Our bodies are extremely efficient energy machines. Only a small part of what we eat is actually used or needed by the muscles or other cells for energy. If these energy-using cells do not need any extra energy what happens to the majority of the glucose that we ingest? Insulin converts a portion of that glucose to another starch, called glycogen. Glycogen is stored in the liver and can maintain our blood sugar levels in the normal range for several hours after a meal. This is why we do not have to eat continuously. Glycogen can quickly be converted to glucose whenever glucose is not readily available in the bloodstream.

Why Low-Fat Diets Don't Work

What about the rest of the glucose? Where does it go after a meal? Herein lies the answer to why most low-fat diets do not work. The extra glucose is converted to fat. Fat is our main storage area for energy. Let me say this again: insulin promotes the production and storage of fat. That's right, even without eating fat our body produces fat from sugar.

Insulin is an extremely efficient hormone. It is the master hormone of our metabolic system. Its most important function may be the control and maintenance of our blood sugar, but insulin performs a myriad of other activities. In the appropriate amount, insulin keeps the metabolic system running smoothly and everything in balance.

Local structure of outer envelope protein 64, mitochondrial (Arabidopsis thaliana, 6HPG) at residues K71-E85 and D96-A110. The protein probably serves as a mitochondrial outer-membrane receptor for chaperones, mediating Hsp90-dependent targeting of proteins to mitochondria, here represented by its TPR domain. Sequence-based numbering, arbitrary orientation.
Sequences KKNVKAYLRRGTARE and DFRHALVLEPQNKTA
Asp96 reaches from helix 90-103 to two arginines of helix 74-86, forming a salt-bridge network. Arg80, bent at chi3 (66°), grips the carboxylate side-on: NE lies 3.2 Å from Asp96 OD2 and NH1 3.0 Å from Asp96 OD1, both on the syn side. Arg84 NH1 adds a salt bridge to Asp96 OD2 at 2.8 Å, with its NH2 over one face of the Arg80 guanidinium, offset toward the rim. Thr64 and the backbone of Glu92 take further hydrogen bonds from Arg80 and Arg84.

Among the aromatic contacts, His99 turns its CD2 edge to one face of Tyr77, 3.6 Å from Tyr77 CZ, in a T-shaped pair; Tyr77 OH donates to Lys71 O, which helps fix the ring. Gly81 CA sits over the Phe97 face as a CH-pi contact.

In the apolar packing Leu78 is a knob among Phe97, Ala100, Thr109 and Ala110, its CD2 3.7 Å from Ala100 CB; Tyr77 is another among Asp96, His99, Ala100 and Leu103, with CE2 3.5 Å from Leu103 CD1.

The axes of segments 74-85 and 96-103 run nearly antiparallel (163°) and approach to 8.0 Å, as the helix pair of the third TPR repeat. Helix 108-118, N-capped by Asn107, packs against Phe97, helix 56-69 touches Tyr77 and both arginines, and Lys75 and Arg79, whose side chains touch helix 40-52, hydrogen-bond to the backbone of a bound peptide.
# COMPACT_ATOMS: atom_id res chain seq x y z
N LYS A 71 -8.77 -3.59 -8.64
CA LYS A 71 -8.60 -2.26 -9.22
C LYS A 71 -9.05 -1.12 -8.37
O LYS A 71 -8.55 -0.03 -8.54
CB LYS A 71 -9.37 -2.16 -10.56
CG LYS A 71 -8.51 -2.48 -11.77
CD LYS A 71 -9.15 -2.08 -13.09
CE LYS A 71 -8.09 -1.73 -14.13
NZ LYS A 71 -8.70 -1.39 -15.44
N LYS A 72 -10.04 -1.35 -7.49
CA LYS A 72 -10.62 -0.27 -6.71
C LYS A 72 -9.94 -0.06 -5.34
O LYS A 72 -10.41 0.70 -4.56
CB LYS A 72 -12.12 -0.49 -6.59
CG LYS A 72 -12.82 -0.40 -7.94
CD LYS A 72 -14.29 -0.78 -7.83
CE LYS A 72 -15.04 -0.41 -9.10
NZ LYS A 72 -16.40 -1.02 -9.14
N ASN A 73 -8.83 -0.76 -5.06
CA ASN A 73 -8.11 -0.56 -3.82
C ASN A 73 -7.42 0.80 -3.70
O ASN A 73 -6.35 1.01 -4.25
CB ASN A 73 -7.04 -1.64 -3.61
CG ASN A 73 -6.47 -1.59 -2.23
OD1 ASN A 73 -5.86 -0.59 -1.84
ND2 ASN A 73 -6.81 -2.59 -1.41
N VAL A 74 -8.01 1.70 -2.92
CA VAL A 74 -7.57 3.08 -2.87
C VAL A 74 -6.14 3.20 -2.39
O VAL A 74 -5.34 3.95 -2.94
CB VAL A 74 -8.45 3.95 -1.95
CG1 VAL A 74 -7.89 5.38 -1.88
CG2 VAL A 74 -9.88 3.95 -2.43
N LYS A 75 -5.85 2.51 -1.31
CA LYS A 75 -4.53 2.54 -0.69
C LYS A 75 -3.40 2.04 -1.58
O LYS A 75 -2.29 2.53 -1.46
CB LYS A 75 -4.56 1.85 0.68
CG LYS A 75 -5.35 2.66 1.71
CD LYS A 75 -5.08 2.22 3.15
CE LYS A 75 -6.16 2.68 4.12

However, in great excess it becomes a dangerous hormone wreaking havoc through the body. Mountains of scientific evidence implicate insulin as the primary cause or significant risk factor for high blood pressure, heart disease, arteriosclerosis and high cholesterol. It may also have a causative role in type 2 diabetes.

With type 2 diabetes our body needs extra insulin to help to maintain our blood sugar. The insulin that is available just does not work as well and we become resistant to its effects.
With type 1 diabetes we have a little different story. Our body can no longer make the insulin that we need therefore we have to take manufactured insulin to maintain our blood sugar. More carbs equals more insulin.

Teenage girls with diabetes know that insulin causes them to gain weight. Many recent studies have shown that in order to keep from gaining weight a very high percentage of teenagers with diabetes omit their insulin. We cannot continue to allow this to happen. This leads to uncontrolled diabetes and horrible long-term complications.

More Protein = Greater Insulin Control

So, how can we control our insulin requirements? The key to good blood sugar control, the key to weight loss and the key to lowering our insulin secretion is very simple. Eat fewer carbohydrates and eat more protein.